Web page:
Washington

Walden Will Seek Abbreviated STELA Renewal

Says it will be less than five years, with video marketplace issues rolled into separate communications law review 12/04/2013 02:45:00 PM Eastern

Rep. Greg Walden (R-Ore.) signaled Dec. 10 that the Satellite Television Extension and Localism Act reauthorization would be less than the five year renewal it has had since it was first passed in 1999 as the Satellite Home Viewer Improvement Act (SHVIA).

In a speech at the Hudson Institute, Walden said that his just announced effort to launch the process of reforming communications laws was a better place to deal with cable and broadcast reforms, and would roll those up into that process toward passage of a bill in 2015, rather than as part of the STELA reauthorization, which must be done by the end of 2014 or the law sunsets.

Principally, STELA is the law that grants satellite operators a blanket license to deliver distant network-affiliated TV station signals to subscribers who can't get a viewable signal from their in-market affiliate.

Walden said that as part of that communications reformation process, which is to include hearings and working papers throughout 2014, he will be teaming with Judiciary to look at the compulsory license process. "It would make little sense to change the retransmission consent regime without considering the effects of the compulsory licensing system. Video programming is valuable, and creators of video content should be compensated fairly for their work."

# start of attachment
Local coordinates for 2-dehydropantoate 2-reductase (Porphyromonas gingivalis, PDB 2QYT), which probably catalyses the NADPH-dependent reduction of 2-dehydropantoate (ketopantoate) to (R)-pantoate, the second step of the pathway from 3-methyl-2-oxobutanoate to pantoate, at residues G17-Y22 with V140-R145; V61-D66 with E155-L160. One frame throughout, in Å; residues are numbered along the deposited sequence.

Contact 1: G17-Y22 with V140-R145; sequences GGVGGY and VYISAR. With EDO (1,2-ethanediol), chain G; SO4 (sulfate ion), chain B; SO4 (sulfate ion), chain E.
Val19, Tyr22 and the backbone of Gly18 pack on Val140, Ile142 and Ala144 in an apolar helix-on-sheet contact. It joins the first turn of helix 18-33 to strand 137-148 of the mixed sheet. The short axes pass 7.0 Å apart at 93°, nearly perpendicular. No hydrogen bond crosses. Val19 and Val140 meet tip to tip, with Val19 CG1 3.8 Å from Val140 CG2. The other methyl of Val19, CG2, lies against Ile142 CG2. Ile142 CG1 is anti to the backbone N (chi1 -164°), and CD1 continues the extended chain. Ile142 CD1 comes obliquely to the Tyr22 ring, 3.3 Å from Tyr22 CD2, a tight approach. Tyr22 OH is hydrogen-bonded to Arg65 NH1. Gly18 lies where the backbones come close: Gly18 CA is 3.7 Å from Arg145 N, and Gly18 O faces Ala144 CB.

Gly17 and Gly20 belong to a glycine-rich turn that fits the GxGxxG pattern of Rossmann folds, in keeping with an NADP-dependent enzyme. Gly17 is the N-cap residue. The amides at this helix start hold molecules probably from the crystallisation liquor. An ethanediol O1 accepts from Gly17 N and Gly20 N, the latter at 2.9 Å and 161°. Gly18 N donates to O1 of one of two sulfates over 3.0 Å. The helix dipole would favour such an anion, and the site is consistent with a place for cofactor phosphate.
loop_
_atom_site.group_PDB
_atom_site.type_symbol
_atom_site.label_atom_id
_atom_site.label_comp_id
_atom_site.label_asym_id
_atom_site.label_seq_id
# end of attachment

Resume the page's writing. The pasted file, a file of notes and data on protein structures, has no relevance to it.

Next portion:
He indicated STELA would stay focused on satellite.

"We are committed to maintaining a market for the provision of video service over satellites and improving the quality and flexibility of our nation’s communications laws," he said. "But make no mistake; these are not the same thing. As we work to reauthorize STELA and improve the provision of local television over satellites, advocates would be wise to remember that the satellite laws are not the Cable Act, and vice versa. Our cable laws are in need of updating, too, but the satellite reauthorization is not the time or place for that debate. I look forward to working with my colleagues, industry, and the FCC on updating those laws, as part of the initiative we announced yesterday. We expect to reauthorize the satellite law for less than five years – with an eye toward rolling up those provisions under the more comprehensive update."

But retrans will come up in STELA regardless. Another part of STELA that expires unless reauthorized is the FCC's authority to mandate good faith negotiations in retrans disputes.

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